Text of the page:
Relative newcomer to the directing space, Isabelle Quayle should be commended for creating a show with clear artistic vision and considered direction. It was a show that just made sense. It was easy to follow, easy to watch and kept audiences invested. Quayle and assistant director Jo Burnett played with status through physical height and effectively moved the audience’s eye from one side of the stage to the other in seamless transitions. Quayle also tackled choreography alongside assistant choreographer Kirsten Brown. The duo effectively worked with the skill of the cast, creating vibrant moments in a very dance-heavy show.
Benjamin Richards as Musical Director rounded out the creative team. Footloose is a deceptively difficult score, weaving dialogue with well-known pop songs, altering rhythms and changing lyrics. Richards took on the challenge with great success, leading his skilled nine piece band.
Phoenix Ensemble consistently attract diverse and talented casts which celebrate the community found in Brisbane theatre and ‘Footloose’ was no exception.
Caruana as Ren was a standout in the lead cast. His tongue in cheek personality and joyous spirit was palpable in the small theatre. Caruana’s vocals and dancing firmly supported his acting, making him a true triple threat performer. Fitzgerald was an enchanting Ariel, oozing charm and character, it was a joy to watch her relationship with Ren unfold.
McArthur as the legalistic Shaw Moore, brought the audience on the significant character arch of his character. An incredibly challenging role to act, McArthur had the perfect balance of pulpit preacher and broken father. Della Days brought similar vulnerability to Vi Moore and it was a joy to watch both skilled actors on the Phoenix stage. Julianne Clinch as Ethel McCormack rounded out the parental figures in an endearing performance which showcased her character’s attempts to assimilate to the new world she found herself in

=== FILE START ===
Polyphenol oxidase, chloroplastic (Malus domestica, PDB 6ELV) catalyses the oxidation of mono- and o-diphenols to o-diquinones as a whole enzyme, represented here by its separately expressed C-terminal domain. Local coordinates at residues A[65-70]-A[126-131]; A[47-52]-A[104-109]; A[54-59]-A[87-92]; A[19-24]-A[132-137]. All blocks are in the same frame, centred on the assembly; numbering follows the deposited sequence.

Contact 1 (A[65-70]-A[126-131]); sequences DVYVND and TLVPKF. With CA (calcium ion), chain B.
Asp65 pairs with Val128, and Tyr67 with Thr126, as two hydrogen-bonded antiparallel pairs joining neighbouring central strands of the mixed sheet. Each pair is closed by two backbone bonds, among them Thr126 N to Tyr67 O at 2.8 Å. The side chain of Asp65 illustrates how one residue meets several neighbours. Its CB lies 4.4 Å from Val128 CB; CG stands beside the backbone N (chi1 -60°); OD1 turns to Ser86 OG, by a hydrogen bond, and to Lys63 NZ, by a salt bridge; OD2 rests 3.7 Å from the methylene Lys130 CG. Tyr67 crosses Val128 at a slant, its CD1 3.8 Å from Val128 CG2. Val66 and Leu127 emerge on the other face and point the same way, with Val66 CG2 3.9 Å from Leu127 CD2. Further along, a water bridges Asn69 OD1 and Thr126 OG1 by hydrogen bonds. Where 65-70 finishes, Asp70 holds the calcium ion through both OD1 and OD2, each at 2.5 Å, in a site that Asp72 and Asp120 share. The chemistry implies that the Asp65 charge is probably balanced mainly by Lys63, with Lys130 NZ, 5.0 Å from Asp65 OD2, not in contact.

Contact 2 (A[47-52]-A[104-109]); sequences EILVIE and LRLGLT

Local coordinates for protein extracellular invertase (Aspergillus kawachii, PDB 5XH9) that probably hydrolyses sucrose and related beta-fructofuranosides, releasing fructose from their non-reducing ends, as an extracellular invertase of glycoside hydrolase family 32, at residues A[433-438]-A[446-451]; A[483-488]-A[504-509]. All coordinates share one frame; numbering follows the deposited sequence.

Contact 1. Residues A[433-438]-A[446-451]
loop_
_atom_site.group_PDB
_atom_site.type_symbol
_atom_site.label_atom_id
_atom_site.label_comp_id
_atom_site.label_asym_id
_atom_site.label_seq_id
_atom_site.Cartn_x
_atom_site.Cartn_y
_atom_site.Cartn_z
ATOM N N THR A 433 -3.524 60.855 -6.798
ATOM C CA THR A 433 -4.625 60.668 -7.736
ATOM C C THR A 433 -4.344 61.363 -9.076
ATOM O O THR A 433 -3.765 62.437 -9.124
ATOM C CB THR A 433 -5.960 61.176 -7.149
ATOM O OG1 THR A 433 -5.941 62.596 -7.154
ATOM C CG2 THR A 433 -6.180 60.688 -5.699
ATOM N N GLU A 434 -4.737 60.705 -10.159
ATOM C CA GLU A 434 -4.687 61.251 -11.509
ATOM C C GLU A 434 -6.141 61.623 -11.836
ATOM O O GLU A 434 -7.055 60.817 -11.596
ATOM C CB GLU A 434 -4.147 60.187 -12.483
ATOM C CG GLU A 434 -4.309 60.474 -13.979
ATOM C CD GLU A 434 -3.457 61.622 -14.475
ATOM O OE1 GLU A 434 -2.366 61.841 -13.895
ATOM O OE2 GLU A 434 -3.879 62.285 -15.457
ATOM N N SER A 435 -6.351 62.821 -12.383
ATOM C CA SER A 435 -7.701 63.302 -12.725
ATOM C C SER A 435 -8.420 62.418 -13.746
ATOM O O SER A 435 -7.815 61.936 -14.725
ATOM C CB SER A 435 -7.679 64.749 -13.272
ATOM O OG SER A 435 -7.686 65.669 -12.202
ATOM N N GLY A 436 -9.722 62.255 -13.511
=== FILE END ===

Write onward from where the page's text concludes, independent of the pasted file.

While the whole cast were incredibly talented, the trio of AJ Betts as Rusty, Wednesday Reign as Wendy Jo and Chelsea Jamieson as Urleen really shone in this production. Every portrayal was unique with excellent characterisation and sublime vocals. The trio showed great chemistry and brought a new level of professionalism to the stage.
Aidan Cobb as the wholesome and bumbling Willard Hewitt brought a smile to everyone’s faces. His blossoming relationship with Rusty was sweet and genuine and showed Cobb’s talent for character acting. Emma Erdis was a powerful Chuck Cranston. Erdis moved through the space with purpose and brought a venom to the otherwise upbeat and bubbly character types surrounding them.
No cast is complete without the ensemble and ‘Footloose’ was lucky to have a host of skilled performers in the background, each with their own story and journey. Ange Schoemake as Eleanorr Dunbar was an absolute stand out. While few in number, her lines displayed Schoemake’s impeccable comedic timing and landed with a laugh from the audience every time.
‘Footloose’ was a vibrant portrayal of what it means to find oneself and explores the fact that you’re never quite done with the journey of self-discovery. And what better place to celebrate the diversity of the human condition than on the stage!
‘Footloose’ performs until Saturday, 24 February 2024 at the Pavilion Theatre – Phoenix Ensemble. For more information visit their website.